In electrochemistry, a half-cell is a structure that contains a conductive electrode and a surrounding conductive electrolyte separated by a naturally occurring Helmholtz double layer. Chemical reactions within this layer momentarily pump electric charges between the electrode and the electrolyte, resulting in a potential difference between the electrode and the electrolyte. The typical anode reaction involves a metal atom in the electrode being dissolved and transported as a positive ion across the double layer, causing the electrolyte to acquire a net positive charge while the electrode acquires a net negative charge. The growing potential difference creates an intense electric field within the double layer, and the potential rises in value until the field halts the net charge-pumping reactions. This self-limiting action occurs almost instantly in an isolated half-cell; in applications two dissimilar half-cells are appropriately connected to constitute a Galvanic cell.

A standard half-cell consists of a metal electrode in an aqueous solution where the concentration of the metal ions is 1 molar (1 mol/L) at 298 kelvins (25 °C).[1] In the case of the standard hydrogen electrode (SHE), a platinum electrode is used and is immersed in an acidic solution where the concentration of hydrogen ions is 1M, with hydrogen gas at 1atm being bubbled through solution.[2] The electrochemical series, which consists of standard electrode potentials and is closely related to the reactivity series, was generated by measuring the difference in potential between the metal half-cell in a circuit with a standard hydrogen half-cell, connected by a salt bridge.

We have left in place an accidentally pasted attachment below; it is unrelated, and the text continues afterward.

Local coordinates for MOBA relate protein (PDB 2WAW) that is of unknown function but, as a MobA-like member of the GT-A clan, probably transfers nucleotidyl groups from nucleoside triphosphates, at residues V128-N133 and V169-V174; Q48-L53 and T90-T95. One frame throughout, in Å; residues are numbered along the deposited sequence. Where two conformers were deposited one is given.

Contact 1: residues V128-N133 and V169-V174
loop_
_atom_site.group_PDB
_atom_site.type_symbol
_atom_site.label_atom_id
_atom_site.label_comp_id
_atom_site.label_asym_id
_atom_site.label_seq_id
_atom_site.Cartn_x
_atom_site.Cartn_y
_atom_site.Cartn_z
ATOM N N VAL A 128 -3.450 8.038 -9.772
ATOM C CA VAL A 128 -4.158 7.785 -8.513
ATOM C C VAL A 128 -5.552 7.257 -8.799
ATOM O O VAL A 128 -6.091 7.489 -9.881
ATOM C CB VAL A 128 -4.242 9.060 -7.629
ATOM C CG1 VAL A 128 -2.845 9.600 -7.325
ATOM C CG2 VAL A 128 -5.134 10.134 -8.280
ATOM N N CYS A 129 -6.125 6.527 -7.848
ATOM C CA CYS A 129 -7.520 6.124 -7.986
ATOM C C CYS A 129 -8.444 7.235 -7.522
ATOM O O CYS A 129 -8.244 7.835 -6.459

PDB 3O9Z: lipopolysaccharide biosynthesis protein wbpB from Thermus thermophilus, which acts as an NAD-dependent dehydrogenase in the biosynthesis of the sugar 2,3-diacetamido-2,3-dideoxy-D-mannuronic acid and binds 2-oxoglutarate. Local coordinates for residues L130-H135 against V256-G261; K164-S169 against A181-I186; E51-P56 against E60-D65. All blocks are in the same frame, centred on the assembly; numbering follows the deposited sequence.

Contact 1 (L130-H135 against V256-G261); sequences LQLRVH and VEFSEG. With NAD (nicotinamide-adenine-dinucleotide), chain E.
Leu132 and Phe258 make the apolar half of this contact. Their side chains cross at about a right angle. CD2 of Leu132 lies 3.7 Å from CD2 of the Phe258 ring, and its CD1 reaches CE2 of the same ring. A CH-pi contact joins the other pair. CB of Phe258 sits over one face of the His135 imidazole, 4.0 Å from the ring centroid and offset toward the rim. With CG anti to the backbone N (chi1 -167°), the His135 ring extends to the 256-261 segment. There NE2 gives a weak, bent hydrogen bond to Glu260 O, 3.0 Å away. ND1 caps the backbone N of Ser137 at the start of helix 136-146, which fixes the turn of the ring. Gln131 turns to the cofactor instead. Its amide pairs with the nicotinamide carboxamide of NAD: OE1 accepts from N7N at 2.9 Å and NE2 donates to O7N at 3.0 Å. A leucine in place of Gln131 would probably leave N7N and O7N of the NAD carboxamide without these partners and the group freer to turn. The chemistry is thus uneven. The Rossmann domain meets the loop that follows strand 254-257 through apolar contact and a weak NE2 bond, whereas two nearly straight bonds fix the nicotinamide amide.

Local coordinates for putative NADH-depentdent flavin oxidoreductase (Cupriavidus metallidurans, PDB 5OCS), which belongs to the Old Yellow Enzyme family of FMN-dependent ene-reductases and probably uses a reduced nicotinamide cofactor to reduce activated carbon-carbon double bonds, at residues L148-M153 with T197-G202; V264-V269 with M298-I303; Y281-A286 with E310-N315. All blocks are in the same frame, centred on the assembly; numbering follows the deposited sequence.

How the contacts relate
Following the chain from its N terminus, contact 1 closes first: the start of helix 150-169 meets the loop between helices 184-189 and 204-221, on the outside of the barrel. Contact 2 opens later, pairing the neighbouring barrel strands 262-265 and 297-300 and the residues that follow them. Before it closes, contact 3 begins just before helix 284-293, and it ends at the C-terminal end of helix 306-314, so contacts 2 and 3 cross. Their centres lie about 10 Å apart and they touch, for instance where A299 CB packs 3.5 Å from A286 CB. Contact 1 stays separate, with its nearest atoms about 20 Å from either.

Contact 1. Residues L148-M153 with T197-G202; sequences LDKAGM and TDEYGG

The standard hydrogen half-cell:

2H+(aq) + 2e → H2(g)

The half-cells of a Daniell cell:

Original equation
Zn + Cu2+ → Zn2+ + Cu
Half-cell (anode) of Zn
Zn → Zn2+ + 2e
Half-cell (cathode) of Cu
Cu2+ + 2e → Cu

See also


  1. ^ "an introduction to redox equilibria and electrode potentials". Retrieved 2024-02-11.
  2. ^ "Untitled Document". Retrieved 2024-02-11.